CHAPTER 11 Correction of Malocclusion
Orthodontics (from the Greek ortho = straight; and odons = tooth) is the specialist branch of dentistry that aims to produce: (i) ideal tooth positioning in relation to the lips, teeth and jaws within the face and (ii) improved occlusion. All these ultimately aim to achieve improved facial aesthetics (appearance) and function.
Most orthodontic patients are children or teenagers, but adults are increasingly seeking orthodontic treatment and even older individuals may seek it. Teenagers and adults are also often more interested in cosmetic alternatives such as lingual orthodontics or aesthetic brackets, to traditional orthodontic appliances.
The IOTN is a tool used by the clinician to help decide which patients really need orthodontic treatment, that is whether there will be a benefit to dental health by having treatment. The index is designed so that a malocclusion may be quickly assessed clinically or from dental models (see Figure 9.2). Because treatment needs to be justified on either dental health or aesthetic needs, there are two components to the IOTN:
The DHC has five categories ranging from 1 (no treatment need) to 5 (great need). Examples of patients in grade 1 are those with minor tooth displacements. In contrast grade 5 patients are, for example, those with cleft lip and palate or multiple missing teeth.
The aesthetic component of the IOTN consists of a 10-point scale. The 10 points are represented by photographs of teeth in worsening alignment from 1 to 10. The patient’s teeth are compared with the photographs to see which one they match with to get a score. (The photographs were rated for attractiveness by a panel of lay people during the development of the index. The degree of worsening of the attractiveness is the same between each set of photographs, that is, between 1 and 2 and 2 and 3, and so on.)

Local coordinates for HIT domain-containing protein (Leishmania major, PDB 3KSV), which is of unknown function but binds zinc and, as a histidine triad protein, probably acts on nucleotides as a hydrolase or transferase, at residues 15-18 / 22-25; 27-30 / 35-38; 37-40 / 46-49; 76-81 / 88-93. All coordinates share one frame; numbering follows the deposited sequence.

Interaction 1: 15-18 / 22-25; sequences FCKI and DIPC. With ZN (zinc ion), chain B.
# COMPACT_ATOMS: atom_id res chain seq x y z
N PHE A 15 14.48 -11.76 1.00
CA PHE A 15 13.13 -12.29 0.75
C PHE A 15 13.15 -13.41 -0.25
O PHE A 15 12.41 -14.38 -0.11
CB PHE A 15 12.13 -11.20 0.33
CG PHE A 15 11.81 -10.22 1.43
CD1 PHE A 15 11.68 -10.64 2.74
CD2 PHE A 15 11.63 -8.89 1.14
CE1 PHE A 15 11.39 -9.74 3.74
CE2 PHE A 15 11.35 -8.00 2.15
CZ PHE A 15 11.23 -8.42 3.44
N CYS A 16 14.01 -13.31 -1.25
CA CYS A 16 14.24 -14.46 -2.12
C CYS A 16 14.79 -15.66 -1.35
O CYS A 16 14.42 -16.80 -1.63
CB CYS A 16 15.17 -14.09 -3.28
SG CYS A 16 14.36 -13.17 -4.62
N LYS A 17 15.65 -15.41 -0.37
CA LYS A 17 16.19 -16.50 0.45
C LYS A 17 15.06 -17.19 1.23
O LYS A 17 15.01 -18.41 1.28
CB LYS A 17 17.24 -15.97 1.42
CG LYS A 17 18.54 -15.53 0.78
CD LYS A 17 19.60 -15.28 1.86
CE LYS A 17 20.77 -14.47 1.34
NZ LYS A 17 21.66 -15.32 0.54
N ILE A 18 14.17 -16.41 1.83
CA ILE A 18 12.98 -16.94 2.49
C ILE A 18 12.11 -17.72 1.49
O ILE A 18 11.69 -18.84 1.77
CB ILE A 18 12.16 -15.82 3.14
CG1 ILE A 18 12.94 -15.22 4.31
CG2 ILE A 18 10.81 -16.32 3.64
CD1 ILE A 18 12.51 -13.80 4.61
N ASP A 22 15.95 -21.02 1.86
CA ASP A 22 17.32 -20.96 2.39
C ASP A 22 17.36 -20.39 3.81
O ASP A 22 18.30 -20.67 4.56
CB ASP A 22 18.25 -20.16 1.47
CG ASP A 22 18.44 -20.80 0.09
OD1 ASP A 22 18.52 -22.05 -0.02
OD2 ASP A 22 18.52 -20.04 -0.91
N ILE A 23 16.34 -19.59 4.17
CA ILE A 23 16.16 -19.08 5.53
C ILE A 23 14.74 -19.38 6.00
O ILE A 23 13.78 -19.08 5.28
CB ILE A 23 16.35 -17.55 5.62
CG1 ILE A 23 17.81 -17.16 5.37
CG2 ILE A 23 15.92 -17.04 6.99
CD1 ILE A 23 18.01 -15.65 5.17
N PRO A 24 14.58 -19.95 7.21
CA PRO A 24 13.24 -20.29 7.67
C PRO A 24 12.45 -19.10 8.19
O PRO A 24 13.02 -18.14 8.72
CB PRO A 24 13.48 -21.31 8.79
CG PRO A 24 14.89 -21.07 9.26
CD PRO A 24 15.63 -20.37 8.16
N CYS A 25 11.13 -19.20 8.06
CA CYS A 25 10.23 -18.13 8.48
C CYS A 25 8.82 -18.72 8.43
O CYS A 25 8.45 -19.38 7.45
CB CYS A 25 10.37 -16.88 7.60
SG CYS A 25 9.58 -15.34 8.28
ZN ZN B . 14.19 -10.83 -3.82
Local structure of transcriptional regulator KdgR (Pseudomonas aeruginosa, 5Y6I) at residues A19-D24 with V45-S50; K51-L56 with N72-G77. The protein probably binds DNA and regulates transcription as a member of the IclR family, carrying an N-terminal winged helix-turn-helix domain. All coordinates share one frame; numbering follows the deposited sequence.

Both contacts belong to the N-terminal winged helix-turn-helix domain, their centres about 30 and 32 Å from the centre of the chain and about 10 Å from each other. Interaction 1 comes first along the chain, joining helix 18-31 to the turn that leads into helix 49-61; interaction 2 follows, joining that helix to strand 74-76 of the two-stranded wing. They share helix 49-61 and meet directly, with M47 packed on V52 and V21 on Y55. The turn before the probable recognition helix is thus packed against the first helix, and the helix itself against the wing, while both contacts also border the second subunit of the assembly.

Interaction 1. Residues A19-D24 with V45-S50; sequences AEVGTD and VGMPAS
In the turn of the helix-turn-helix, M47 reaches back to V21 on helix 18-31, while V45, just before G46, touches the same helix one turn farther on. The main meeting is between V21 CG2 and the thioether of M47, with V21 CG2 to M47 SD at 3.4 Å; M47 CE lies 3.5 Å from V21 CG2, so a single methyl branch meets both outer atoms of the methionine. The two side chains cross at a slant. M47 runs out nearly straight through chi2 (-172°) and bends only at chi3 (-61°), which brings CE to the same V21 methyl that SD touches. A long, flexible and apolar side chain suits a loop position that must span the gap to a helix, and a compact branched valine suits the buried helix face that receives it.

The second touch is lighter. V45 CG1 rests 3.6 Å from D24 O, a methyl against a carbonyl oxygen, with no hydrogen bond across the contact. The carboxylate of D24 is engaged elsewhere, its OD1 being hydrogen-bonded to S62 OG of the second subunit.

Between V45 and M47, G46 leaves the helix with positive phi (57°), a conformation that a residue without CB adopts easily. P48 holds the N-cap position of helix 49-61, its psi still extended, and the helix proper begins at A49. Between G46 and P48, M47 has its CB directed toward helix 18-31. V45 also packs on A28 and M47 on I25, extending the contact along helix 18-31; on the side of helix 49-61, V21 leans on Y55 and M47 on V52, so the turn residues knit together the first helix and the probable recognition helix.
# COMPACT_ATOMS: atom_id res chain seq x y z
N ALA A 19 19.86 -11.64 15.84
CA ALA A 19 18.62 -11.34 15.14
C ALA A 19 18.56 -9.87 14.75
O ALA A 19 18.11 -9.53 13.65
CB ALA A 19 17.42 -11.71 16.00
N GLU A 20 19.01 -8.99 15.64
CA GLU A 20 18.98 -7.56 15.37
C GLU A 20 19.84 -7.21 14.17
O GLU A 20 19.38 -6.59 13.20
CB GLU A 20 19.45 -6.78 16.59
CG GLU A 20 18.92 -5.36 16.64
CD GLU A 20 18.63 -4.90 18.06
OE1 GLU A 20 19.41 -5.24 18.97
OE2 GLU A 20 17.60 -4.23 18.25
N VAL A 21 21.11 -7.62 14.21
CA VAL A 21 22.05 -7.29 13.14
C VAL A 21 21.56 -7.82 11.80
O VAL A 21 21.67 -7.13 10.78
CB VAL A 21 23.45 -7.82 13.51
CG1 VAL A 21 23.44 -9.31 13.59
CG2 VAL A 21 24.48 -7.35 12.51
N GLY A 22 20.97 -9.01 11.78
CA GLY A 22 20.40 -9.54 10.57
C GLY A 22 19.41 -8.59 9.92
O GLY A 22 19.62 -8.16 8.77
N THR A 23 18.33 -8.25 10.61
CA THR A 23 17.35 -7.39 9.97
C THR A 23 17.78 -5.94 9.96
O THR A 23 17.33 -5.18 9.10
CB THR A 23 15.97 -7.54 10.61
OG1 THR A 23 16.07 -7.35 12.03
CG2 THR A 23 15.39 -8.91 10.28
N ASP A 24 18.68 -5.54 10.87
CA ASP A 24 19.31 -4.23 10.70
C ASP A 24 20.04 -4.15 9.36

Malocclusion is the term used for the misalignment of teeth and/or incorrect relationship between the maxillary and mandibular teeth. The most common malocclusions requiring orthodontic treatment are:
Malocclusion can be accompanied by disharmony between the jaw bones themselves, that is, where the relationship between the upper and lower jaw is not appropriate. In these patients, the dental problem of malocclusion is usually due to the skeletal disharmony.
The Angle classification is the most common classification of malocclusion. It is based on the relative position of the maxillary first molar to the mandibular first molar as measured from front to back (the sagittal plane).
Apart from a full clinical assessment as usual, the following are taken:
The British Orthodontic Society (BOS) has issued guidelines on the legal background of orthodontics, applications of different radiological techniques and selection criteria for the techniques. These are described in Chapter 14. Here we limit the discussion to radiographs specifically taken for orthodontic purposes.
Cephalometrics is the study of lateral skull radiographs taken under standardised conditions. The patient is placed carefully in a machine called a cephalostat, which positions the head in a standardised, reproducible manner. The film is placed 381 mm (15 inches) from the head, a standard distance for all cephalometric radiographs taken worldwide. Features seen on the X-ray film are then traced, and various standard landmarks, lines an/>